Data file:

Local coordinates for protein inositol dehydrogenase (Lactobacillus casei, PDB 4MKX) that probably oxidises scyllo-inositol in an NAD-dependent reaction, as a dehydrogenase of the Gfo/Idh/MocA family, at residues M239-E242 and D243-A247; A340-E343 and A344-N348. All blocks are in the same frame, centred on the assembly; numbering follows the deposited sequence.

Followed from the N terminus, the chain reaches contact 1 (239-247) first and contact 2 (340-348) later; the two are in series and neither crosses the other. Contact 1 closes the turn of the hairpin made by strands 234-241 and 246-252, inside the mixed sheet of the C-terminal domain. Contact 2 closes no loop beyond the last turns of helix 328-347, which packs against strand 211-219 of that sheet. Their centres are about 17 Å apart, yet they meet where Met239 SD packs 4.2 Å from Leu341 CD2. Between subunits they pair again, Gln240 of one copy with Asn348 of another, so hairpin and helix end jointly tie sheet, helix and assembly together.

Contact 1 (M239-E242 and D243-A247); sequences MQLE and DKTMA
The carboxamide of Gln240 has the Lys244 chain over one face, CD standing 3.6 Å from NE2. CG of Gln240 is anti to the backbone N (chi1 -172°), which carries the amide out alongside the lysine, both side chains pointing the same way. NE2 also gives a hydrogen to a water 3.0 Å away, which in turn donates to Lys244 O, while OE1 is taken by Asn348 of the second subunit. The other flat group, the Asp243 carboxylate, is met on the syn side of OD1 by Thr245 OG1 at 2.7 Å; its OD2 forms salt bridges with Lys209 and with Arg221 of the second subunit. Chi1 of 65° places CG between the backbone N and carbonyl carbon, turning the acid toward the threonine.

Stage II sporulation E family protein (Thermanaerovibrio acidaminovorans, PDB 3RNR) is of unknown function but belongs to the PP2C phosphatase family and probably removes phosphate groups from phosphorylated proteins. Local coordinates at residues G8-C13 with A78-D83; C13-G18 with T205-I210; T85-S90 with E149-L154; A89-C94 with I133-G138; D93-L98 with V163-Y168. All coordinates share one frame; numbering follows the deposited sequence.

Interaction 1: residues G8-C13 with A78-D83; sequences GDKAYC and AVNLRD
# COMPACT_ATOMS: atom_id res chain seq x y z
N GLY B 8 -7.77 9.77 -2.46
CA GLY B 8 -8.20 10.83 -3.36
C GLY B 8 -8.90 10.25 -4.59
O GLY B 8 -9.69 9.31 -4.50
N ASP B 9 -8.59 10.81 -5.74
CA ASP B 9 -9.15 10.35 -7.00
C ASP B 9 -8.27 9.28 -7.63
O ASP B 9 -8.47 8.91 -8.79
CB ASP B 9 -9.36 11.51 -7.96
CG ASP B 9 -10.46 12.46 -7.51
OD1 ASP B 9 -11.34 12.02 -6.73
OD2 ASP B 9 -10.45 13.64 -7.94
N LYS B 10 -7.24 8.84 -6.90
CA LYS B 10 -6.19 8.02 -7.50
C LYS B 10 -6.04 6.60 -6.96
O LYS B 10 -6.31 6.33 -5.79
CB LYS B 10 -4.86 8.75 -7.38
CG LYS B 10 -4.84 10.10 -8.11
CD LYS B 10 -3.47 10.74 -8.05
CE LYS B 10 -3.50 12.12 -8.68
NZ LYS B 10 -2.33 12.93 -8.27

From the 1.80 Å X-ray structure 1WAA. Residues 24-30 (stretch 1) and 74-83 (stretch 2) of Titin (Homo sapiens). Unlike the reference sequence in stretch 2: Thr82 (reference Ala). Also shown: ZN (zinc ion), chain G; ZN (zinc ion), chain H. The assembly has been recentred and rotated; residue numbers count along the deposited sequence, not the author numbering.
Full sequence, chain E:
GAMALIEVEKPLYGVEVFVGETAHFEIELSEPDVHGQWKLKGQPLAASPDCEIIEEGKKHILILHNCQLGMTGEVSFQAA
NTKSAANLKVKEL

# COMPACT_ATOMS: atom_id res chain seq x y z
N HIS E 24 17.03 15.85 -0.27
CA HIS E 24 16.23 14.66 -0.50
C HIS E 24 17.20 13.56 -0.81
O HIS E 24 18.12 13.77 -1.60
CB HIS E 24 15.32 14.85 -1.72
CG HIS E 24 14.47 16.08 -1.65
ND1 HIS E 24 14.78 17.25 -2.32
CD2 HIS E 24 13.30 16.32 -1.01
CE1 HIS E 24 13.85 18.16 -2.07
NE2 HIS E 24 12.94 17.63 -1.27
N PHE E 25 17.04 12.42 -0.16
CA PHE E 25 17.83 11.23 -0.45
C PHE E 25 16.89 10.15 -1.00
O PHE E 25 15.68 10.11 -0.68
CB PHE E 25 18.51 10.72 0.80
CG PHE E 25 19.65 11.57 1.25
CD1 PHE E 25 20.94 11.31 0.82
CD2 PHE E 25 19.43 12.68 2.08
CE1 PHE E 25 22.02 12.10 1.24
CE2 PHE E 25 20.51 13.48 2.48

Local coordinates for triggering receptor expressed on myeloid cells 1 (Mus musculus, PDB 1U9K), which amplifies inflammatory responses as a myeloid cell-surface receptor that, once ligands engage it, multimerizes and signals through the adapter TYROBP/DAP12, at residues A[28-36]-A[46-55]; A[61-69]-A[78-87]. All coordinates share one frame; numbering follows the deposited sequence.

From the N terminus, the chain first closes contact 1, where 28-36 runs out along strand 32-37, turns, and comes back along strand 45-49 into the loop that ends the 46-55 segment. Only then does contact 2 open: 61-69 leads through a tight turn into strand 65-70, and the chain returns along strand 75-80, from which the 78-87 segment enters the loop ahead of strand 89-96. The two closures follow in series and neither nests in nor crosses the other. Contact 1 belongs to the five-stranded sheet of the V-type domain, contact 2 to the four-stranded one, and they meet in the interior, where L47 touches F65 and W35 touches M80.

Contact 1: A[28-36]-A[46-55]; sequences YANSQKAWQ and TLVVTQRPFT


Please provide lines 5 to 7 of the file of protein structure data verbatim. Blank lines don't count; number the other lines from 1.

Stage II sporulation E family protein (Thermanaerovibrio acidaminovorans, PDB 3RNR) is of unknown function but belongs to the PP2C phosphatase family and probably removes phosphate groups from phosphorylated proteins. Local coordinates at residues G8-C13 with A78-D83; C13-G18 with T205-I210; T85-S90 with E149-L154; A89-C94 with I133-G138; D93-L98 with V163-Y168. All coordinates share one frame; numbering follows the deposited sequence.

Interaction 1: residues G8-C13 with A78-D83; sequences GDKAYC and AVNLRD
# COMPACT_ATOMS: atom_id res chain seq x y z